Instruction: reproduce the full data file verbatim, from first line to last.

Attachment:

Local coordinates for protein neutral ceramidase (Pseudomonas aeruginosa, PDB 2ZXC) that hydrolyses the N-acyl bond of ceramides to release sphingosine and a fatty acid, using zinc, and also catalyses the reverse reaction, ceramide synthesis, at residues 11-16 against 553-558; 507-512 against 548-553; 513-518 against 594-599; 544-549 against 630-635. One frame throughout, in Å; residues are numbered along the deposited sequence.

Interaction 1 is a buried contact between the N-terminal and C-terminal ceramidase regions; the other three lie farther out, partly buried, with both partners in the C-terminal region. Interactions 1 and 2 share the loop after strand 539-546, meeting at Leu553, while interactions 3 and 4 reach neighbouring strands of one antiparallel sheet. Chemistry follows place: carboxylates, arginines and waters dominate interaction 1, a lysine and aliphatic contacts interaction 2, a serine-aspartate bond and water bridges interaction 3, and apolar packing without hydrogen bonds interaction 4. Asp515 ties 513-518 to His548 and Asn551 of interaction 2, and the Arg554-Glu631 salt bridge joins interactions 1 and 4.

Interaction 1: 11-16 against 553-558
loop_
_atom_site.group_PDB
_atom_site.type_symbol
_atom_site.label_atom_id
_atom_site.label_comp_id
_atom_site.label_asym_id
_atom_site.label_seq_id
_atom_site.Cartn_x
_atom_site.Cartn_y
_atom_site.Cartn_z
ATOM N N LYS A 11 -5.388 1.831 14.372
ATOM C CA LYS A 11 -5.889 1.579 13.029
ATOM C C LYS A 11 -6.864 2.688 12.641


Local coordinates for protein neutral ceramidase (Pseudomonas aeruginosa, PDB 2ZXC) that hydrolyses the N-acyl bond of ceramides to release sphingosine and a fatty acid, using zinc, and also catalyses the reverse reaction, ceramide synthesis, at residues 11-16 against 553-558; 507-512 against 548-553; 513-518 against 594-599; 544-549 against 630-635. One frame throughout, in Å; residues are numbered along the deposited sequence.

Interaction 1 is a buried contact between the N-terminal and C-terminal ceramidase regions; the other three lie farther out, partly buried, with both partners in the C-terminal region. Interactions 1 and 2 share the loop after strand 539-546, meeting at Leu553, while interactions 3 and 4 reach neighbouring strands of one antiparallel sheet. Chemistry follows place: carboxylates, arginines and waters dominate interaction 1, a lysine and aliphatic contacts interaction 2, a serine-aspartate bond and water bridges interaction 3, and apolar packing without hydrogen bonds interaction 4. Asp515 ties 513-518 to His548 and Asn551 of interaction 2, and the Arg554-Glu631 salt bridge joins interactions 1 and 4.

Interaction 1: 11-16 against 553-558
loop_
_atom_site.group_PDB
_atom_site.type_symbol
_atom_site.label_atom_id
_atom_site.label_comp_id
_atom_site.label_asym_id
_atom_site.label_seq_id
_atom_site.Cartn_x
_atom_site.Cartn_y
_atom_site.Cartn_z
ATOM N N LYS A 11 -5.388 1.831 14.372
ATOM C CA LYS A 11 -5.889 1.579 13.029
ATOM C C LYS A 11 -6.864 2.688 12.641